Australia looks set to ease border limits and allow more citizens home


The Australian government is expected to announce on Friday an increase in the number of citizens able to return home, while one state said it would partially reopen its borders given a general downward coronavirus infection trend.

Prime Minister Scott Morrison is seeking to raise the cap on the number of people allowed into Australia each week by 2,000 from next Friday, after a National Cabinet meeting later in the day where states will be asked to boost quarantine capacity.

The country’s weekly limit is currently set at 4,000 people but there are an estimated 25,000 stranded Australians wanting to return home which the government has pledged to facilitate before Christmas.

Australia closed its international borders early in the coronavirus pandemic, and imposed strict lockdowns and social distancing measures, dramatically reducing the spread of coronavirus.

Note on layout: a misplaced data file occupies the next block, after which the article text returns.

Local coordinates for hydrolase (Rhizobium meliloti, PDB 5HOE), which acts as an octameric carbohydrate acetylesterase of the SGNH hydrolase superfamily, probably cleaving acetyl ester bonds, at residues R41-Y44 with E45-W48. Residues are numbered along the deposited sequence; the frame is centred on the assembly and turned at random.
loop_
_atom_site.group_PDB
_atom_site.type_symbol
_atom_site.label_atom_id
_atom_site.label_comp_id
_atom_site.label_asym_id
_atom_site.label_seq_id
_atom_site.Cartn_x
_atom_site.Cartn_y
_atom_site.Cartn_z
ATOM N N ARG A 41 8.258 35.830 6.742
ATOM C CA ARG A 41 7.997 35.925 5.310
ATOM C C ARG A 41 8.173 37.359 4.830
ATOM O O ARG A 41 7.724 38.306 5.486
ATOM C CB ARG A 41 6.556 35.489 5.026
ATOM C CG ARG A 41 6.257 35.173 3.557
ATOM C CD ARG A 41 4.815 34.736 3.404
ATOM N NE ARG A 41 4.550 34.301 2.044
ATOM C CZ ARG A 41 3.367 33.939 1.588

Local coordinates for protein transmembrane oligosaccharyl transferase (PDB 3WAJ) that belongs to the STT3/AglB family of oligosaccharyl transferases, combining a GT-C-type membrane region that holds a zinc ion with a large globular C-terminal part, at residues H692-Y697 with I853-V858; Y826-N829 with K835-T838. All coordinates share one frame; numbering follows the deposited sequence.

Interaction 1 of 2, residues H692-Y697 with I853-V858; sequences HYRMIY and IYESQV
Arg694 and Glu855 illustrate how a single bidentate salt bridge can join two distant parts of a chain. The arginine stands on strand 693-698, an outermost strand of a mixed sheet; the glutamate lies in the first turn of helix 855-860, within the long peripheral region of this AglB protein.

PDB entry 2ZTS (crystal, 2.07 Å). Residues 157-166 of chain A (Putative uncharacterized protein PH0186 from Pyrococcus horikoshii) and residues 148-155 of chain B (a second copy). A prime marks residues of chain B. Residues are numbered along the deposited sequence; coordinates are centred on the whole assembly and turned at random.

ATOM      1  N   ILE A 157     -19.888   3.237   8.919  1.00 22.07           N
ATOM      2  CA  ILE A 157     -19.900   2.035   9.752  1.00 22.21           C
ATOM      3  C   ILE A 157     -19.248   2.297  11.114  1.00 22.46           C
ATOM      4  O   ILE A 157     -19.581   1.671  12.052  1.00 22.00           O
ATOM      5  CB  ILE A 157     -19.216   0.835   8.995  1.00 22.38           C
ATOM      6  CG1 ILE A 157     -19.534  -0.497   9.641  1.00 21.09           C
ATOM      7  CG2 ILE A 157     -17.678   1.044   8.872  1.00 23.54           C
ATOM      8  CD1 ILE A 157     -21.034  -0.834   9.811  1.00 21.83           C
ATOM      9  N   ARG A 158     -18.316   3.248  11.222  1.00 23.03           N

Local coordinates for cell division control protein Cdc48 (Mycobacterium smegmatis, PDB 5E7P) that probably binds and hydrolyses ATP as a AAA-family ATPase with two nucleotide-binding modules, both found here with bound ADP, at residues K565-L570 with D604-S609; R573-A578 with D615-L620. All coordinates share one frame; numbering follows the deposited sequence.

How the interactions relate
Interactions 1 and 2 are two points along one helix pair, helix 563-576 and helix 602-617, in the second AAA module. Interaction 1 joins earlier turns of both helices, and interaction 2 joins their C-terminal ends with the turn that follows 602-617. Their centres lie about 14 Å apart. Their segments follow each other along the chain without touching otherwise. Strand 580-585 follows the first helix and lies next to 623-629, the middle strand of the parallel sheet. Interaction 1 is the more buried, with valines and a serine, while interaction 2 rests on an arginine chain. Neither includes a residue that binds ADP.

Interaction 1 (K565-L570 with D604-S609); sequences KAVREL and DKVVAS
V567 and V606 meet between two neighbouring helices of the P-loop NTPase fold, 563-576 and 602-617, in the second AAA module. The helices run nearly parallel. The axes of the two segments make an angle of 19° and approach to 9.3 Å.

Australia has reported more than 26,800 coronavirus cases and 829 deaths, well below the infection and death rates of other developed countries.

The bulk of its infections have been in the hotspot state of Victoria, were new infections have been falling for weeks.

As the country’s number of infections slow, Queensland state said that it would open up its border to residents of the capital city of Canberra, which has had no new infections in 10 weeks, as it looks to encourage domestic tourism.

Queensland has not registered any local infections in eight days, its deputy premier Steven Miles said.

“Now for people from Canberra, Queensland is good to come. Now is the time and we urge them to start thinking to come up to Queensland for a holiday.”

Victoria logged 45 fresh cases overnight and five deaths, the highest number of new cases in more than a week, following 28 new cases on Thursday which was the lowest in three months.

Victoria’s rolling two-week average of new infections has been coming down, raising hopes that strict lockdown measures confining residents to their homes may be eased before the Oct. 26 deadline.

Average cases over the last two weeks in Melbourne, the state’s largest city, fell below 50 this week, the benchmark the state set to start easing curbs.

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